Wednesday, August 17, 2016


JFK+50:  Volume 6, No. 2042


Chicago, Illinois (JFK+50) Sixty years ago today, August 17, 1956, John Fitzgerald Kennedy lost his first and only political contest, a bid to win the Democratic Party's nomination for Vice-President.

In an unprecedented move, Presidential nominee Adlai E. Stevenson decided to turn the selection of his running-mate over to the delegates of the convention. Although JFK's father counseled him otherwise, Senator Kennedy put his name into contention.

Having come close to victory in the balloting, Senator Estes Kefauver* of Tennessee narrowly defeated Senator to become the party's nominee for Vice-President of the United States.

At one point JFK had a lead of 648 to 551.5, but the Tennessee delegation asked the chair for recognition.  Senator Albert Gore, Sr. announced he was dropping out of the race in deference to his colleague Senator Kefauver.  From that point on, Kefauver soon overtook JFK's lead.

Jack Kennedy gave a gracious concession speech after the balloting in which he asked the convention to make Kefauver's nomination unanimous.

The main concern Joseph P. Kennedy, Sr. had with his son's presence on the ticket was the likely prospect that President Dwight D. Eisenhower would win election in a landslide and Stevenson-Kennedy would be considered a loser.

As it turned out, the defeat proved to be advantageous for Senator Kennedy as the Election of 1956 turned out just as Joe Kennedy had predicted.  JFK's stock in the Democratic ranks grew rapidly after the general election and he would win his party's presidential nomination four years later.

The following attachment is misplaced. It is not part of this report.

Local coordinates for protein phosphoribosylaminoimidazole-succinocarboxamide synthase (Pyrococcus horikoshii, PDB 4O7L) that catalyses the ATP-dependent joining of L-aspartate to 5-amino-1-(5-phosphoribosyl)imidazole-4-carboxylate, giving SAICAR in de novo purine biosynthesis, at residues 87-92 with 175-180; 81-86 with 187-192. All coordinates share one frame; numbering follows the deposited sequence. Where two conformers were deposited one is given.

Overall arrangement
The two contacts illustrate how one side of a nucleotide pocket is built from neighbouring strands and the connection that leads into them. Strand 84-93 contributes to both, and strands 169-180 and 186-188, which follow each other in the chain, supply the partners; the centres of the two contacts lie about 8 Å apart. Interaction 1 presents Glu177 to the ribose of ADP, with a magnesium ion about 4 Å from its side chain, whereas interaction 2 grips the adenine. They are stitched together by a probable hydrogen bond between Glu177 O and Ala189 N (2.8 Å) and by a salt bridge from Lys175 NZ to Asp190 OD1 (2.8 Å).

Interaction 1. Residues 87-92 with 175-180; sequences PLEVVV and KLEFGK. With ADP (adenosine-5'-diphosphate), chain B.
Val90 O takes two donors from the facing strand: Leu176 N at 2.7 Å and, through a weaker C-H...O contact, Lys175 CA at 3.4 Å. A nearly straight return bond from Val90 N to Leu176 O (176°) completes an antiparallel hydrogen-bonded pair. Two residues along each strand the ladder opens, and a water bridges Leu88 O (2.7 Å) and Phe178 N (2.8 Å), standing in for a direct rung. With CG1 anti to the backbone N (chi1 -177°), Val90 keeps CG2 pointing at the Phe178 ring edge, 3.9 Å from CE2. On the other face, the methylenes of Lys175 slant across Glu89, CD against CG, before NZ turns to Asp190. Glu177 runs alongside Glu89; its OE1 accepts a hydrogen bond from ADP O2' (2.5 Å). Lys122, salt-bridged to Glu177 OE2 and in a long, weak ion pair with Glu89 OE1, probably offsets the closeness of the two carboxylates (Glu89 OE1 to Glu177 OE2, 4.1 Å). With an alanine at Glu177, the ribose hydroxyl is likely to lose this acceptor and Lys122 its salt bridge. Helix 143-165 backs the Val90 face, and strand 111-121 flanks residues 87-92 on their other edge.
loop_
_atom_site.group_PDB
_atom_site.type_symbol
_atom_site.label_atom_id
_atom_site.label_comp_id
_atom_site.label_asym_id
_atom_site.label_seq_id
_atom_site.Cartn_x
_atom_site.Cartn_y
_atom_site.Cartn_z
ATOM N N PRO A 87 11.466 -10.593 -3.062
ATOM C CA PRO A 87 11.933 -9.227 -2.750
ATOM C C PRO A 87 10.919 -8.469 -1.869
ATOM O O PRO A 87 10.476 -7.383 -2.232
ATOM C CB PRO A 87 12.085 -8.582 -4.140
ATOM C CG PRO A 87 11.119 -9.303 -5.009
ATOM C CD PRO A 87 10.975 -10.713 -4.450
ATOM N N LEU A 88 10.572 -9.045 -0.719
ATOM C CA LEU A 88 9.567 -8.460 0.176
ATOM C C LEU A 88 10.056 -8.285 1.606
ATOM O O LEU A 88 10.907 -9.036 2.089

*Estes Kefauver (1903-1963) was born in Madisonville, TN & graduated from the University of Tennessee in 1924.  EK graduated from Yale Law School in 1927.  After practicing law in Chattanooga, he was elected to the US House of Representatives where he served from 1939 to 1949.

In 1948, EK was elected to the US Senate where he would serve until his death. In 1950, he headed a Senate committee investigating organized crime.  The hearings of the Kefauver Committee were televised nationally which helped EK to become a national figure.

After his death of a heart attack, President Kennedy appointed Nancy Kefauver to head the Art Embassies Program.  It was JFK's last appointment.


My father, uncle & myself visited with Senator Kefauver during our trip to Washington, D.C. in July 1962.  My dad & uncle did most of the talking....I was only 14 years old....but I did manage to say that I would very much like to meet President Kennedy.  I don't remember if Senator Kefauver responded to my statement, but I sure to remember his expression which was not one of great joy.  I didn't know then that JFK & Kefauver, although members of the same political party, had been adversaries.

JFK nominates Adlai Stevenson
1956 Democratic National Convention
Chicago, Illinois
August 16, 1956
UPI Photo

Senator Estes Kefauver
Tennessee (D)